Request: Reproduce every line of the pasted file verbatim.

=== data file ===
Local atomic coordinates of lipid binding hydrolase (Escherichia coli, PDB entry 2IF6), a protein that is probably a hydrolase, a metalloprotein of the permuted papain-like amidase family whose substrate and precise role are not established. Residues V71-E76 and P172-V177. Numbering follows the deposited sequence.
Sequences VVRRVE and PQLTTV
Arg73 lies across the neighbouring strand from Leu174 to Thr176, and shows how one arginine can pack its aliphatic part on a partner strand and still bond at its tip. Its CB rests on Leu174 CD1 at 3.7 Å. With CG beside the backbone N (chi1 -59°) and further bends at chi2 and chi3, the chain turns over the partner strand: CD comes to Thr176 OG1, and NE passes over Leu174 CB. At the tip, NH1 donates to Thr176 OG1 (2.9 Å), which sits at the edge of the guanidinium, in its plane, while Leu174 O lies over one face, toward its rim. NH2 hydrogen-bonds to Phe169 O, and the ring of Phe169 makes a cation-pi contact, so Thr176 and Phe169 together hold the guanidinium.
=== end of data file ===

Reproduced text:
Local atomic coordinates of lipid binding hydrolase (Escherichia coli, PDB entry 2IF6), a protein that is probably a hydrolase, a metalloprotein of the permuted papain-like amidase family whose substrate and precise role are not established. Residues V71-E76 and P172-V177. Numbering follows the deposited sequence.
Sequences VVRRVE and PQLTTV
Arg73 lies across the neighbouring strand from Leu174 to Thr176, and shows how one arginine can pack its aliphatic part on a partner strand and still bond at its tip. Its CB rests on Leu174 CD1 at 3.7 Å. With CG beside the backbone N (chi1 -59°) and further bends at chi2 and chi3, the chain turns over the partner strand: CD comes to Thr176 OG1, and NE passes over Leu174 CB. At the tip, NH1 donates to Thr176 OG1 (2.9 Å), which sits at the edge of the guanidinium, in its plane, while Leu174 O lies over one face, toward its rim. NH2 hydrogen-bonds to Phe169 O, and the ring of Phe169 makes a cation-pi contact, so Thr176 and Phe169 together hold the guanidinium.